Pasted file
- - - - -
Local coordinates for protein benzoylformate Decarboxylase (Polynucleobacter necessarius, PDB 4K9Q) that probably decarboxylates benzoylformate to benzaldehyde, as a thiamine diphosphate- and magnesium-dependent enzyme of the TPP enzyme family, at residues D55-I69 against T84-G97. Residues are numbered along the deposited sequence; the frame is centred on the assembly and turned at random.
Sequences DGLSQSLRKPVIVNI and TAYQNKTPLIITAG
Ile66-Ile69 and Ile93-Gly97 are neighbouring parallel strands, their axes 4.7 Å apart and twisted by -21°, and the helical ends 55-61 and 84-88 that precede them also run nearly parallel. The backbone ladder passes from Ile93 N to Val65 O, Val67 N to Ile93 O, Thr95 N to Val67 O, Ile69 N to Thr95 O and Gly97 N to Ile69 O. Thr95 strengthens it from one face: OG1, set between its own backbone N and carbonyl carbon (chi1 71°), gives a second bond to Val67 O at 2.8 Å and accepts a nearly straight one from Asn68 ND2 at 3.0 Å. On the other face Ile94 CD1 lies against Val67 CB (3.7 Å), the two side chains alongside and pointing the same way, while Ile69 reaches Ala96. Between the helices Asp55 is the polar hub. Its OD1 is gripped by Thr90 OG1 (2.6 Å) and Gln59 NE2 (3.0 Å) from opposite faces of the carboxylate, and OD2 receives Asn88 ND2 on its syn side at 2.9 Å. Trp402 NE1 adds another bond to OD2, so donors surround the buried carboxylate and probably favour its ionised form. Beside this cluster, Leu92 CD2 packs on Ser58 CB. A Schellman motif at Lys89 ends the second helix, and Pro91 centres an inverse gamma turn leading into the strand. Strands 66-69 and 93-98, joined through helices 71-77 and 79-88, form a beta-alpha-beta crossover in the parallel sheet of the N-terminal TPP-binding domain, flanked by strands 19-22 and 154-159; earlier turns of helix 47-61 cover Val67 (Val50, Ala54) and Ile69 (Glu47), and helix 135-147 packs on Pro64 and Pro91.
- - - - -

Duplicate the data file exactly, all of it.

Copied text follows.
Local coordinates for protein benzoylformate Decarboxylase (Polynucleobacter necessarius, PDB 4K9Q) that probably decarboxylates benzoylformate to benzaldehyde, as a thiamine diphosphate- and magnesium-dependent enzyme of the TPP enzyme family, at residues D55-I69 against T84-G97. Residues are numbered along the deposited sequence; the frame is centred on the assembly and turned at random.
Sequences DGLSQSLRKPVIVNI and TAYQNKTPLIITAG
Ile66-Ile69 and Ile93-Gly97 are neighbouring parallel strands, their axes 4.7 Å apart and twisted by -21°, and the helical ends 55-61 and 84-88 that precede them also run nearly parallel. The backbone ladder passes from Ile93 N to Val65 O, Val67 N to Ile93 O, Thr95 N to Val67 O, Ile69 N to Thr95 O and Gly97 N to Ile69 O. Thr95 strengthens it from one face: OG1, set between its own backbone N and carbonyl carbon (chi1 71°), gives a second bond to Val67 O at 2.8 Å and accepts a nearly straight one from Asn68 ND2 at 3.0 Å. On the other face Ile94 CD1 lies against Val67 CB (3.7 Å), the two side chains alongside and pointing the same way, while Ile69 reaches Ala96. Between the helices Asp55 is the polar hub. Its OD1 is gripped by Thr90 OG1 (2.6 Å) and Gln59 NE2 (3.0 Å) from opposite faces of the carboxylate, and OD2 receives Asn88 ND2 on its syn side at 2.9 Å. Trp402 NE1 adds another bond to OD2, so donors surround the buried carboxylate and probably favour its ionised form. Beside this cluster, Leu92 CD2 packs on Ser58 CB. A Schellman motif at Lys89 ends the second helix, and Pro91 centres an inverse gamma turn leading into the strand. Strands 66-69 and 93-98, joined through helices 71-77 and 79-88, form a beta-alpha-beta crossover in the parallel sheet of the N-terminal TPP-binding domain, flanked by strands 19-22 and 154-159; earlier turns of helix 47-61 cover Val67 (Val50, Ala54) and Ile69 (Glu47), and helix 135-147 packs on Pro64 and Pro91.